FBA, or fulfilled by Amazon, means that you have your products delivered directly to Amazon’s intake facilities. From there, they handle the rest, from picking to packing to shipping. For this service they charge a per-item fee alongside an order fee, which can add up after a while. Many merchants, however, especially ones at the beginning of their ecommerce journeys, believe that this fee is well worth the benefit of not having to deal with the finer points of the fulfillment process.

FBM, or fulfilled by merchant, is the opposite. Your products are listed on Amazon’s marketplace, but all fulfillment and shipping is handled by you yourself. This is some extra responsibility, yes, but also represents a greater deal of control over your customers’ experience. Instead of being dependent on Amazon’s infrastructure, where any mistakes on their behalf will negatively affect your product reviews, the buck instead stops with you. While it’s not quite the solution for how to sell on Amazon for free, it represents fewer fees up front.

How does FBA measure up to other selling channels?

FBA has a number of benefits, definitely, but there are a few drawbacks as well. First, there’s the matter of where to buy products to sell on Amazon FBA. Amazon may not accept certain products that they consider to be unwieldy, of non-standard size, or not profitable to pick, pack, and ship. If you deal primarily with this type of merchandise, you may feel out of luck.

Secondly, sellers are asked to provide four weeks of cover so merchandise can be evenly distributed across warehouses. This makes sure customers all over the country are seated comfortably within the Prime 2-day delivery range. However, their calculations of four weeks of cover may not actually be representative of the actual figures, leaving you feeling disconnected from the fulfillment process.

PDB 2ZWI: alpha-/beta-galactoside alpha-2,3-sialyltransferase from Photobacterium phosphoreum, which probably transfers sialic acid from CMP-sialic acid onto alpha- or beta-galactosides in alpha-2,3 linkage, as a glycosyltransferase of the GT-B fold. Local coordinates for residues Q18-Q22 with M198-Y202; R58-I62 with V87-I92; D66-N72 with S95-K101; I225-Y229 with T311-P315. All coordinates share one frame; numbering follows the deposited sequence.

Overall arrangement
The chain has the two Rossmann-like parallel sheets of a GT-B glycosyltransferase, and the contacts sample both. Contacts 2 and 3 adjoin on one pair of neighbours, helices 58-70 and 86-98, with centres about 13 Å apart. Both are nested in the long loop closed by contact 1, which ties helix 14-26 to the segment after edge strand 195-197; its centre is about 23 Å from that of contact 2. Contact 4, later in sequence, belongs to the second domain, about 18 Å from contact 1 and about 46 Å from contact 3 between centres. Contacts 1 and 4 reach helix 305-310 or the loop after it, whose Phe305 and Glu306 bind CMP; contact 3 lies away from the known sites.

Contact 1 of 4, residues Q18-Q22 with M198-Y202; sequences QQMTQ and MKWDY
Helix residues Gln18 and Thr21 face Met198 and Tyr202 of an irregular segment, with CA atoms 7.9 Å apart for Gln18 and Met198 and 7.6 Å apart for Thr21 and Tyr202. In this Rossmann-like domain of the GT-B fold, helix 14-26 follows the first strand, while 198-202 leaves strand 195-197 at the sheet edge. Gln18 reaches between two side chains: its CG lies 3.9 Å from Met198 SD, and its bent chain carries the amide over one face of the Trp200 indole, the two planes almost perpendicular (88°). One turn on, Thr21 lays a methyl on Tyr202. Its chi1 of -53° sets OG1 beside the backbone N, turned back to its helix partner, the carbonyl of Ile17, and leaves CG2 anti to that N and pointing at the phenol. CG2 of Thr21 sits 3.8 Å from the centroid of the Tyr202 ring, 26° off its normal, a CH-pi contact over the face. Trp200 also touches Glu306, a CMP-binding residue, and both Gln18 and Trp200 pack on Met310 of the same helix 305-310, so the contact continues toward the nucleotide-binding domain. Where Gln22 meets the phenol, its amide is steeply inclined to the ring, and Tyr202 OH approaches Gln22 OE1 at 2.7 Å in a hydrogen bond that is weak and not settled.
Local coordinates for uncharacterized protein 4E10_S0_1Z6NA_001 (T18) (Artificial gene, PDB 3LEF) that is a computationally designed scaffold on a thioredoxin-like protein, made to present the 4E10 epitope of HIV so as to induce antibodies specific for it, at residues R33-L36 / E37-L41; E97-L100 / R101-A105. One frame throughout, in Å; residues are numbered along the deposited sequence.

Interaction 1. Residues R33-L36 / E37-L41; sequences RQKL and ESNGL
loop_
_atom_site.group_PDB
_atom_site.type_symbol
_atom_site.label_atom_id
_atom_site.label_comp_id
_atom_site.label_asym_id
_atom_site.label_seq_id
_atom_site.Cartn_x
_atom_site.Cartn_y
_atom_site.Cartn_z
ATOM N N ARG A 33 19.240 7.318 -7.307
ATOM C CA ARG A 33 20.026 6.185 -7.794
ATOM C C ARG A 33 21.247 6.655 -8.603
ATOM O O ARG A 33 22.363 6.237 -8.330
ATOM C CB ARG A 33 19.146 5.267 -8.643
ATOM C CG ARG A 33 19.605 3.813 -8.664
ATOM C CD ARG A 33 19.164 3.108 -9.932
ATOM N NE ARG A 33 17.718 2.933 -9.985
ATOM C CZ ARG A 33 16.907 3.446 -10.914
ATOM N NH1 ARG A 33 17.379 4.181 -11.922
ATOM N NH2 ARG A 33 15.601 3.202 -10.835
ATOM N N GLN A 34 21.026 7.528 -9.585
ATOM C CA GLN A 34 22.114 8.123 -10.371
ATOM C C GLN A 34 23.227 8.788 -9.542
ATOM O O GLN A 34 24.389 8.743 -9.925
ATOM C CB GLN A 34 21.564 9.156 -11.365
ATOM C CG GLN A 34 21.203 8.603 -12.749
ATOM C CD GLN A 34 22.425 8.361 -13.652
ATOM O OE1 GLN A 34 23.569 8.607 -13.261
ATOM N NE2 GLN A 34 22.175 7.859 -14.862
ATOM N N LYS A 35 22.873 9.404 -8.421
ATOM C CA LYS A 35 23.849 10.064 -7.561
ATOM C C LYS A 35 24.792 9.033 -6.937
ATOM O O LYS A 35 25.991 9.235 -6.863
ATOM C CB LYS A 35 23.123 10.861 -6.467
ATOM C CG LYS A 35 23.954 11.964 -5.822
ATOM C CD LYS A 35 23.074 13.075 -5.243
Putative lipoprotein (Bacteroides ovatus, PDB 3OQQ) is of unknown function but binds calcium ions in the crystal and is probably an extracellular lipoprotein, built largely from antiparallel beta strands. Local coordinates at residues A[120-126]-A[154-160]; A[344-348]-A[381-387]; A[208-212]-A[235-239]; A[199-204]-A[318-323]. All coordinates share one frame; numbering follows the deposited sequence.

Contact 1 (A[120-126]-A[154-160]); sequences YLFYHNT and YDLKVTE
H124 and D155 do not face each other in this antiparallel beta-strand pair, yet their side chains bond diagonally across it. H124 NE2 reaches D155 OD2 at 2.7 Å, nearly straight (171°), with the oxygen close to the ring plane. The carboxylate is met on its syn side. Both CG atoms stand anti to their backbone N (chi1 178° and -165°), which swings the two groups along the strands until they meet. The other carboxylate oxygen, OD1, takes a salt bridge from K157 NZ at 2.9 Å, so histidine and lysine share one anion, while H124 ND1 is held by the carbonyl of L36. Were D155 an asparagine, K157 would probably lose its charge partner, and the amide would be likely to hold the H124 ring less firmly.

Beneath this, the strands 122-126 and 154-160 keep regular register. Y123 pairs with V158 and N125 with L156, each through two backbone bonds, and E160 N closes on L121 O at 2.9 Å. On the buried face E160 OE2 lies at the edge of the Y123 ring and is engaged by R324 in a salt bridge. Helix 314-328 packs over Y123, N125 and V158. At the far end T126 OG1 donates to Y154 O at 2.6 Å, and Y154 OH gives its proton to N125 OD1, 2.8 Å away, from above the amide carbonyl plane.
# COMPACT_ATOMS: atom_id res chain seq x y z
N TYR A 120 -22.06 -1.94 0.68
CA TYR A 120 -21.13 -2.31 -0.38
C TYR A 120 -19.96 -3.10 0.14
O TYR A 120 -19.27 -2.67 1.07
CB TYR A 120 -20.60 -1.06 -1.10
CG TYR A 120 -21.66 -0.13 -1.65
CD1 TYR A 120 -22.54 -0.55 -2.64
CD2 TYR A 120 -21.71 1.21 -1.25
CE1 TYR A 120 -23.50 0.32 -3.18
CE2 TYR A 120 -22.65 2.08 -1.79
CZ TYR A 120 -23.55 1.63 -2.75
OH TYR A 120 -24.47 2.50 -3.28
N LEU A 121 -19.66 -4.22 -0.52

Lastly, if you’re selling through FBA, it makes the matter of scaling your operations to other selling channels more difficult. If you want to open up a storefront on Shopify, Ebay, or even your own dedicated store, it can be a hassle to set up all the necessary fulfillment operations from scratch. Meanwhile, when you’re already going the FBM path, that infrastructure exists to begin with. FBA is typically recommended for goods under around 30 dollars or so, while for branded goods over 50, you can begin looking at Shopify, FBM, and other selling channels where you have more control over the fulfillment process.

In conclusion

No matter which selling channel option you choose, P2Pseller has your back when it comes to booking warehousing, logistics, and transportation services that won’t break the bank. We allow small companies to find equal footing with regional and national giants, meaning you’re able to find the best solutions possible for your unique business needs and see all costs and fees totally in advance. We’d love to have you on board for the ecommerce revolution so you can grow your business bigger and better than ever before.


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Supply chain visibility can make sure you don’t disappear

Oleg Mikhailenko

Co-Founder, CEO P2Pseller